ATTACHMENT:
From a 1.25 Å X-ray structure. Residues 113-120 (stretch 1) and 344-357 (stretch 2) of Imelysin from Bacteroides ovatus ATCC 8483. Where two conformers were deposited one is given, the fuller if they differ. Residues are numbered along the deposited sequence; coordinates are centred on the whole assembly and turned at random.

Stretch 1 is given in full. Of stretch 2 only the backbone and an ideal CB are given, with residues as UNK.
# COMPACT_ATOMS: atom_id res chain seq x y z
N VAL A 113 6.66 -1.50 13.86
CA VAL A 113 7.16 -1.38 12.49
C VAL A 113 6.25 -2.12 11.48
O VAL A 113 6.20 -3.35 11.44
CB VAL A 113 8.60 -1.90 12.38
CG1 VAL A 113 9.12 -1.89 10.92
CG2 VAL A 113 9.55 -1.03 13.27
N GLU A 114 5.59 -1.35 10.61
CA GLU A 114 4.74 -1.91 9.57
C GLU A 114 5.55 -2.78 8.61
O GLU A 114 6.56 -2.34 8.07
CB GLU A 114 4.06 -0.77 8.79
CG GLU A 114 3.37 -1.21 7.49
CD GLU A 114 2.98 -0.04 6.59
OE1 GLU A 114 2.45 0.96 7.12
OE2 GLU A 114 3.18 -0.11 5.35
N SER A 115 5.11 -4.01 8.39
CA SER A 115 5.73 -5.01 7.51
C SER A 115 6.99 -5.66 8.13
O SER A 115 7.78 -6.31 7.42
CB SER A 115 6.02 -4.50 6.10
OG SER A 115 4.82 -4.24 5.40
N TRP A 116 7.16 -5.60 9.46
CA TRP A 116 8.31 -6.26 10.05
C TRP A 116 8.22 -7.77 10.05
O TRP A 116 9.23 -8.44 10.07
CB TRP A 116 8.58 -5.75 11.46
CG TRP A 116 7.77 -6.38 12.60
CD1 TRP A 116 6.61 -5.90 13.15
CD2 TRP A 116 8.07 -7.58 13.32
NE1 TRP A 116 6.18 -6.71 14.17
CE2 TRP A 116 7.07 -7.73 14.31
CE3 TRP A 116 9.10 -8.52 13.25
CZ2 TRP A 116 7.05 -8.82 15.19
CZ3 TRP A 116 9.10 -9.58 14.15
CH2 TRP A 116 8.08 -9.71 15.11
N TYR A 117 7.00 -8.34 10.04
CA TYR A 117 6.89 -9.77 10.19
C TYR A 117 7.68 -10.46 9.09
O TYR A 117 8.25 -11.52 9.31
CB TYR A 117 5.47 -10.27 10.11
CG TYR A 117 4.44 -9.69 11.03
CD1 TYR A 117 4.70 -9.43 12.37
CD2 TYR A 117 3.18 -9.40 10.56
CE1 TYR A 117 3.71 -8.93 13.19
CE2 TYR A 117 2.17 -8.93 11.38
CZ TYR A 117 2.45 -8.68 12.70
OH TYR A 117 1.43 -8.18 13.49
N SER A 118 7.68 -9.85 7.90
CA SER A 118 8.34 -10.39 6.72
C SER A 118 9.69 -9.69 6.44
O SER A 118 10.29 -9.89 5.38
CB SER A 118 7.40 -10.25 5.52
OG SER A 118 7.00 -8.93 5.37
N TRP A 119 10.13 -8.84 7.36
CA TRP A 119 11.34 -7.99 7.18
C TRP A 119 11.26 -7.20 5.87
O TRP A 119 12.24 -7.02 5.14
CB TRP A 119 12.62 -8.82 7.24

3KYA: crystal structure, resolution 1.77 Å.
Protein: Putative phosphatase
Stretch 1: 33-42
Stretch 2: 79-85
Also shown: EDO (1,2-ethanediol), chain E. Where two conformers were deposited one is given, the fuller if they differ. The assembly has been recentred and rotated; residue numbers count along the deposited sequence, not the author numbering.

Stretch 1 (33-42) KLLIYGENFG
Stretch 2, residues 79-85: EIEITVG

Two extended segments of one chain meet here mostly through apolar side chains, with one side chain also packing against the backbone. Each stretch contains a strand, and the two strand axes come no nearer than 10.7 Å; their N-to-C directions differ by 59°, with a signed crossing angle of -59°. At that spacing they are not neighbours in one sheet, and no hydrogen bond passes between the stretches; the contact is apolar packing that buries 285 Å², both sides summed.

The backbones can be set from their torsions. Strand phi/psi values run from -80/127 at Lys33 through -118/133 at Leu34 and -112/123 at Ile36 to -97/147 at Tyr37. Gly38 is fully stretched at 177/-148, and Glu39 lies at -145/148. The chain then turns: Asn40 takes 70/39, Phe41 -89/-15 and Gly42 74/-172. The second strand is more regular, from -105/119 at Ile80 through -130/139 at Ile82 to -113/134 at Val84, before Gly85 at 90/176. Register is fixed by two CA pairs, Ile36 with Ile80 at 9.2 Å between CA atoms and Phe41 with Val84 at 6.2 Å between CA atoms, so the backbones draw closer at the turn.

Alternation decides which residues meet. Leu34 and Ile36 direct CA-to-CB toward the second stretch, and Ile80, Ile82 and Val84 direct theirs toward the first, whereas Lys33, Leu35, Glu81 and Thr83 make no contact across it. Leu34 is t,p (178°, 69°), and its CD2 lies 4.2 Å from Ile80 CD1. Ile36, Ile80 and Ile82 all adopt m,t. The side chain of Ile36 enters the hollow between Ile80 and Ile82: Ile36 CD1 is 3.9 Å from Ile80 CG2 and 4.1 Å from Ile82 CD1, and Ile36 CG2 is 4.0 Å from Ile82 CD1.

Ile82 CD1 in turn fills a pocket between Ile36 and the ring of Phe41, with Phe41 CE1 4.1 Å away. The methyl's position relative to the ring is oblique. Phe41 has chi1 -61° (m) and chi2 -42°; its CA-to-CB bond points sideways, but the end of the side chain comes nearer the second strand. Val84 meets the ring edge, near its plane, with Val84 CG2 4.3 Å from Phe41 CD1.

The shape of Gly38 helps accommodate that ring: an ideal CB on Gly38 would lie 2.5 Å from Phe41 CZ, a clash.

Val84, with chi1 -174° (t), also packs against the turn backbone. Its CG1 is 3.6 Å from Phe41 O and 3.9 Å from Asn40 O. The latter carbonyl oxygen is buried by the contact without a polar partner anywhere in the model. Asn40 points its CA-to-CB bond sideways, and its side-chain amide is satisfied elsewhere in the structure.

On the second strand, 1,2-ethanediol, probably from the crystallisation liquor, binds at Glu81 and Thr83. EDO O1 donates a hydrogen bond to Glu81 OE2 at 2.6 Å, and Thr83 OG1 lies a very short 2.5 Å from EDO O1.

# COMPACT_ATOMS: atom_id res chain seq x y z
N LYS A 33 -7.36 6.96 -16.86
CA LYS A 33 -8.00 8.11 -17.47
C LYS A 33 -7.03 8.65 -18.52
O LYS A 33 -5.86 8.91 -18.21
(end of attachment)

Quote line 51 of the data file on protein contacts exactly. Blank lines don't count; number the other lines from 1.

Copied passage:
OH TYR A 117 1.43 -8.18 13.49